Want to Know the Number One Reason Content Marketing Efforts Die?
November 9, 2021 - By Dave Clarke
Content marketing works.
It can help your business generate brand awareness, scale traffic, establish authority, build trust, inform audiences, raise money, facilitate self-education… its applications are just about (but not quite) endless.
But lots of content marketing efforts die. They lose steam; they go dormant.
There are a number of reasons why this happens. More often than not, though, a lack of organizational commitment is what kills a content marketing strategy.
Let’s unpack that
Content marketing is usually led by… content marketers. They develop the strategy, defining audiences, objectives, KPIs, distribution frameworks and everything else that goes with standing up the machine. That is what they are good at. They’re also good at operationalizing: scheduling, editing, publishing, measuring, reporting.
This is their domain. This is their expertise.
But unless they are developing a content strategy for a business that sells content strategy, they are not the subject matter experts capable of developing the actual content.
And thats OK. In fact, it’s good. In the same way that a dentist is not the ideal candidate to blog about content marketing, a content marketer probably (hopefully?) doesn’t have a whole lot of authority on dentistry.
It is the content marketer’s job to get organizational buy-in on content marketing. They need to secure commitments from the subject matter experts. They need them to play an active role in supporting (not running) content marketing.
Without that commitment, the whole thing is DOA.
So how do you, content marketer, get that commitment? How do you get folks from within your organization to participate in a workstream that they are (likely) not super passionate about, nor measured against or compensated for?
Start with the bigger picture
Ask a non-marketer to blog or otherwise create something and they’ll wonder why they would ever bother to do it. It’s not pertinent to their work. It doesn’t fit into their day-to-day. They’ve got better things to do.
All valid reactions. It’s up to the content marketer to explain why the company is pursing content marketing and what the expected results are. It’s the difference between “we’d like you to write some articles for us” and “by sharing your insights and ideas with our audiences, we’ll gain mindshare with our clients…. we’ll have fodder for demand gen campaigns… we’ll arm our salespeople with value-add materials… we’ll be able to upsell and cross-sell our customers… we’ll increase recurring revenue…” You get the idea.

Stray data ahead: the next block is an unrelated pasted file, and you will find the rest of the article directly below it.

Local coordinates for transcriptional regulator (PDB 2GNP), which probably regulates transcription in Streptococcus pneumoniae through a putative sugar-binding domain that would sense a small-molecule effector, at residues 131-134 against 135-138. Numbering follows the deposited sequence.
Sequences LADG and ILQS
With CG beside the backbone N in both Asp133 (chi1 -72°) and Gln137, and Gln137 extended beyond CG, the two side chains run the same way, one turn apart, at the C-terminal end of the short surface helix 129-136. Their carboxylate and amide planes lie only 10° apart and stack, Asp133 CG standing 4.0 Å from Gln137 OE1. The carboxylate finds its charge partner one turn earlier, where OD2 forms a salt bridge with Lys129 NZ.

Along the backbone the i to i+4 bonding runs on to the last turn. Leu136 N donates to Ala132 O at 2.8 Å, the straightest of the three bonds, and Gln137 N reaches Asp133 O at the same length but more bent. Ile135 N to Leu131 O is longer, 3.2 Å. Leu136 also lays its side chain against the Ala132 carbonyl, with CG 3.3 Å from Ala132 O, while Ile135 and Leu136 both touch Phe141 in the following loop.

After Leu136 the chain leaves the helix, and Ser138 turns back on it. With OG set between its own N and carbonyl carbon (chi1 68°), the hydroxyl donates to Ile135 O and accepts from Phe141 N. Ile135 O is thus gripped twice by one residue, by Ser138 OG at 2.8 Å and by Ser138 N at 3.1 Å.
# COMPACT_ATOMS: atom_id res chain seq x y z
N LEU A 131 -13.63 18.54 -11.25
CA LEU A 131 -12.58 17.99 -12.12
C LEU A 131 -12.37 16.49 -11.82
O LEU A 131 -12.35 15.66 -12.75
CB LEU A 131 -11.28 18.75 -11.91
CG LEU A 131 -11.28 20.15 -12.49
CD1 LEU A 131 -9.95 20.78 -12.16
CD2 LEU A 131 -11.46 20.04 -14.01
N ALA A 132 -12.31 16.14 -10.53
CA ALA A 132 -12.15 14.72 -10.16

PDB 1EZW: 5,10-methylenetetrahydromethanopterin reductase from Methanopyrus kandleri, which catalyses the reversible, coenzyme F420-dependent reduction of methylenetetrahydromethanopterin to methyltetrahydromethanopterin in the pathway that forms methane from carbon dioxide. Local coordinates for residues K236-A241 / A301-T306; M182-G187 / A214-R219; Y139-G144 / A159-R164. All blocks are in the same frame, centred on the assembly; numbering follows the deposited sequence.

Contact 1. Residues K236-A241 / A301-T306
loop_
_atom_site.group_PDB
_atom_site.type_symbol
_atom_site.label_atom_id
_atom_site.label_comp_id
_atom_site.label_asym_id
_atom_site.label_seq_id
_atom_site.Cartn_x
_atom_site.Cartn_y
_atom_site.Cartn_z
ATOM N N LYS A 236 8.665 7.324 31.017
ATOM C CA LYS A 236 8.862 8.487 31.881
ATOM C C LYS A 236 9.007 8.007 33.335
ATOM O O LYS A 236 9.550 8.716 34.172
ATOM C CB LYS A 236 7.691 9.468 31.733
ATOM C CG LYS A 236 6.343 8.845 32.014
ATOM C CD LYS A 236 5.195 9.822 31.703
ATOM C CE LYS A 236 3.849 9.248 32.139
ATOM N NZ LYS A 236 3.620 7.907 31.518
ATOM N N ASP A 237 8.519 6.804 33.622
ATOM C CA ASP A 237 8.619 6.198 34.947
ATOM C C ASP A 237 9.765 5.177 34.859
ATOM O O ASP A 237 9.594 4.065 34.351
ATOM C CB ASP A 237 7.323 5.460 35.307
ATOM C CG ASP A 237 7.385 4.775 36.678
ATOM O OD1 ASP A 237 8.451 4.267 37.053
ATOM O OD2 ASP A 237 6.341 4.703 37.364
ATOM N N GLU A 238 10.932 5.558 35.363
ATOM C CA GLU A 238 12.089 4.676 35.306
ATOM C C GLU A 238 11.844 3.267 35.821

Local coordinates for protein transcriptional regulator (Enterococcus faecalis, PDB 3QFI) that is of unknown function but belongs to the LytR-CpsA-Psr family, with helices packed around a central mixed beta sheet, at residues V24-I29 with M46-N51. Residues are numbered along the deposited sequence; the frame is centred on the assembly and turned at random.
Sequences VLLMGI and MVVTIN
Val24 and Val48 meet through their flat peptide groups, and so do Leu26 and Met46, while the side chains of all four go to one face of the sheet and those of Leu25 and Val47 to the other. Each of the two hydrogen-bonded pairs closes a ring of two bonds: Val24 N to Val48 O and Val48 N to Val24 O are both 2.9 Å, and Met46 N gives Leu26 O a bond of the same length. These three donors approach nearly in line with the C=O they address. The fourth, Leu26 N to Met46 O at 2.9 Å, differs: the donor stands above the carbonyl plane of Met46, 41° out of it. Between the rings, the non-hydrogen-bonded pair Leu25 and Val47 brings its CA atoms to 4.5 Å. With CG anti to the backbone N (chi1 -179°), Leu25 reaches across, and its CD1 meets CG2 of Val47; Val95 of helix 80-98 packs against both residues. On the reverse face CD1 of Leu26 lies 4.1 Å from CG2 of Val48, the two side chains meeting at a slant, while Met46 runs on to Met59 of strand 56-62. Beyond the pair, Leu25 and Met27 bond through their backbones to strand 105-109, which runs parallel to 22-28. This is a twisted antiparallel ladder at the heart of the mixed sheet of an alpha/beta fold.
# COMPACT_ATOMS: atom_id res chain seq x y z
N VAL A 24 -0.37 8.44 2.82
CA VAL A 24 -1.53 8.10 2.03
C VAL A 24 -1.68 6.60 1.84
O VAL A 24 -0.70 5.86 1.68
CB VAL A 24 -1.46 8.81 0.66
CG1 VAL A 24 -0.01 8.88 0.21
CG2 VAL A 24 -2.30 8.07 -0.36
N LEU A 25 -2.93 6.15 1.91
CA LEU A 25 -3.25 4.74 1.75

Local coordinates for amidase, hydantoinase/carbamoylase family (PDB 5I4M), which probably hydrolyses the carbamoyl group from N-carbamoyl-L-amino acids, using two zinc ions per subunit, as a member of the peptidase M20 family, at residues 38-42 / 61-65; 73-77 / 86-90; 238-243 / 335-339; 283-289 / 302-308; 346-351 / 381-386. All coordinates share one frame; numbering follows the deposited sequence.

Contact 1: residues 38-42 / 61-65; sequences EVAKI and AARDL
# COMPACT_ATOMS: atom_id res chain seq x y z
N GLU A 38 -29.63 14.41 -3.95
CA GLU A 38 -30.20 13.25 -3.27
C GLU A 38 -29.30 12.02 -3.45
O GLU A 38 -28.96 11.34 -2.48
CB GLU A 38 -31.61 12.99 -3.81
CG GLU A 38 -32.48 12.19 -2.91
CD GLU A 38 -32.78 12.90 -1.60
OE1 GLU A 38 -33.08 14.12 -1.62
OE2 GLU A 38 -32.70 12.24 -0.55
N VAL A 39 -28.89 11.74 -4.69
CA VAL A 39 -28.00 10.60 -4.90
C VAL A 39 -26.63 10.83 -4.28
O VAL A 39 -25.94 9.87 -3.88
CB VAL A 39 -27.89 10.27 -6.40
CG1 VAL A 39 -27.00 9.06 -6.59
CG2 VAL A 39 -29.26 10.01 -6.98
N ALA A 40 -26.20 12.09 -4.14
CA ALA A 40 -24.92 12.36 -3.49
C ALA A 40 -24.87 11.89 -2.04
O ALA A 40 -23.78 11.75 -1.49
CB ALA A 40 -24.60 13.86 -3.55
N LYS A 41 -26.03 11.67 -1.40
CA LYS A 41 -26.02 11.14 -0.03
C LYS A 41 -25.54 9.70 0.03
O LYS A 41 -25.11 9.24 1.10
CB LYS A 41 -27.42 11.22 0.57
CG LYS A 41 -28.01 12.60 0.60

Make it easy for them
When standing up a content strategy with a client, we always say that part of our job is to make the whole process as effortless as desired for our subject matter experts. Offer weekly calls to bat around ideas. (Limit those calls to 15 minutes.) Offer to record brainstorm conversations. Offer to draft outlines. Offer to edit. Suggest ideas that might spark new ones. Accomodate their schedules. Work how they work (even if that means emailing an attached Word doc back and forth. *shudders*)
Bottom line: address and eliminate your subject matter expert’s concern that you’re just adding work to their plate.
Treat your content effort like an editorial operation
Be clear about roles and responsibilities. Issue and adhere to deadlines. Provide feedback to improve processes. Use a management tool. (We love Trello for this.) When you make edits or changes, explain why you made them.
Keep your subject matter experts informed
Beyond sending a link or forwarding an email, report to your subject matter experts how their content is doing. Impressions. Clicks. Opens. Shares. Feedback. Comments. Show them that the time and effort they spent on your content marketing initiative is having an impact.
Get execs involved
Everyone else on a team is a lot more likely to participate in a content marketing effort when they know that their bosses are.
Are these suggestions silver bullets?
Of course not. Every organization is different. But if a content marketing effort is to survive and sustain and ultimately impact a business, everyone—not just marketing—has to buy in.